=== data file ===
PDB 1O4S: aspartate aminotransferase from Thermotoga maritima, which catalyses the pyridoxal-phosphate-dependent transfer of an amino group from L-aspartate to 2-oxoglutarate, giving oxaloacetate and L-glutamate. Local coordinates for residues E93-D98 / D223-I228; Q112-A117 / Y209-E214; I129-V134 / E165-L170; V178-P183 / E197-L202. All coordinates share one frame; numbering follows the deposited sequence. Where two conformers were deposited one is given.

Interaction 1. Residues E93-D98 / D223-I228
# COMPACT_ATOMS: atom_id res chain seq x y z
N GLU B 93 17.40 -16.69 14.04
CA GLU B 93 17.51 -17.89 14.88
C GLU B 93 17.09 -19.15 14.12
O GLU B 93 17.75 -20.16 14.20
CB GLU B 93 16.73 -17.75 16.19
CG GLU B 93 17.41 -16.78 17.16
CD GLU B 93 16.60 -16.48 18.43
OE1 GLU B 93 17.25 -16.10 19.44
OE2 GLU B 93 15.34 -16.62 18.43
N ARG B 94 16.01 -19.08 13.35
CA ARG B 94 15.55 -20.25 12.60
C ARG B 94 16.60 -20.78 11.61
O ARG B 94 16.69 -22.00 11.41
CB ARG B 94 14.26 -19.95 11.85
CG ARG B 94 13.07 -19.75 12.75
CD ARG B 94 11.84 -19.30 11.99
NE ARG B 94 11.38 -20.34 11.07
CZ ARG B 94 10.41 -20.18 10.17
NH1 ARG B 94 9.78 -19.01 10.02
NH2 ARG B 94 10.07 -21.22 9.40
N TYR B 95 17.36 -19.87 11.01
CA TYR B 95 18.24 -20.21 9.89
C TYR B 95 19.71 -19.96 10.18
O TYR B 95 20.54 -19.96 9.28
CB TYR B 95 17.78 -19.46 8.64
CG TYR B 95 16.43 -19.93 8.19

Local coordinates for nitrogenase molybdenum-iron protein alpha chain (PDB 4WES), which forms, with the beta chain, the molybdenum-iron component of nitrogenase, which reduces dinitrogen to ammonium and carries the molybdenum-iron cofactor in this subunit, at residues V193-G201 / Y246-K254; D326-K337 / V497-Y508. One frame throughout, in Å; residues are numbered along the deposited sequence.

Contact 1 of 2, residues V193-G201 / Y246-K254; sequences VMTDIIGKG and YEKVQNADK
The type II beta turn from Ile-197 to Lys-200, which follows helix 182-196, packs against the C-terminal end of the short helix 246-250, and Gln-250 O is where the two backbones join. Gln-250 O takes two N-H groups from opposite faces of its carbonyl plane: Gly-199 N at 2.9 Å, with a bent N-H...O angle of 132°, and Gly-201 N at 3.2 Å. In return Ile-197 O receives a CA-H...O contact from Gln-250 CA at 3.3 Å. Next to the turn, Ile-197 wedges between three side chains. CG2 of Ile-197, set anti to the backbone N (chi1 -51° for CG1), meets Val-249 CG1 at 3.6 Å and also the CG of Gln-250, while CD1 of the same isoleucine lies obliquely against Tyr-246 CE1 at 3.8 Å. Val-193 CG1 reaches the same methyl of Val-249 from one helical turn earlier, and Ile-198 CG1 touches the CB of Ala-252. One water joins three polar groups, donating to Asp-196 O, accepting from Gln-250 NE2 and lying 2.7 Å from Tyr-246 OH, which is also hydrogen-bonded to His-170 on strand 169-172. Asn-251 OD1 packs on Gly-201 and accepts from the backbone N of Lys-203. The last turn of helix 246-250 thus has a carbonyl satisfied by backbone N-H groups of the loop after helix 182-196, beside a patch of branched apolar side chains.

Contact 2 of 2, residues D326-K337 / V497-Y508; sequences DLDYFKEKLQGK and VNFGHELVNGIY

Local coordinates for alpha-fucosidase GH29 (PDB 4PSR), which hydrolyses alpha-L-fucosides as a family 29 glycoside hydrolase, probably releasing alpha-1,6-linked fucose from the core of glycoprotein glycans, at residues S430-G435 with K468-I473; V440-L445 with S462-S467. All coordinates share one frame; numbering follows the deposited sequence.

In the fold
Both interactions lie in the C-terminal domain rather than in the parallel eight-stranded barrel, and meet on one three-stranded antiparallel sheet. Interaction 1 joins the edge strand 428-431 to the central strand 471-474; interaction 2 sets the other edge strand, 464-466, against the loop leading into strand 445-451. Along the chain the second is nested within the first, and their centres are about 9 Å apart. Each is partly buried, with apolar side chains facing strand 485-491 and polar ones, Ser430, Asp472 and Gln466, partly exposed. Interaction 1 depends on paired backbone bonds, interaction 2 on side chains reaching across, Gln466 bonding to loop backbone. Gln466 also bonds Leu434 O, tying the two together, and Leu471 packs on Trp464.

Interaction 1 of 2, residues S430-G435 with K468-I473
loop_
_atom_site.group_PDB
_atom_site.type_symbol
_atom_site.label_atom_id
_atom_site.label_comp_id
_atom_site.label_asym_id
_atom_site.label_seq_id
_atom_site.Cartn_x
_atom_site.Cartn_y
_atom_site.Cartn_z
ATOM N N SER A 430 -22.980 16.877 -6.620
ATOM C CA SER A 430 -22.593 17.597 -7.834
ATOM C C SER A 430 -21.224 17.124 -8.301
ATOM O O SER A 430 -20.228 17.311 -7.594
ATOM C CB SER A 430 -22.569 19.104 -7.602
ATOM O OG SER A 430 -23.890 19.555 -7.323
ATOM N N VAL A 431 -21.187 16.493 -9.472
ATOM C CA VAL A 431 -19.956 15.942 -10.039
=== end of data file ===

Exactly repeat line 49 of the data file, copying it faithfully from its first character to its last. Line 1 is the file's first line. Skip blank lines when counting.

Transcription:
ATOM C CA SER A 430 -22.593 17.597 -7.834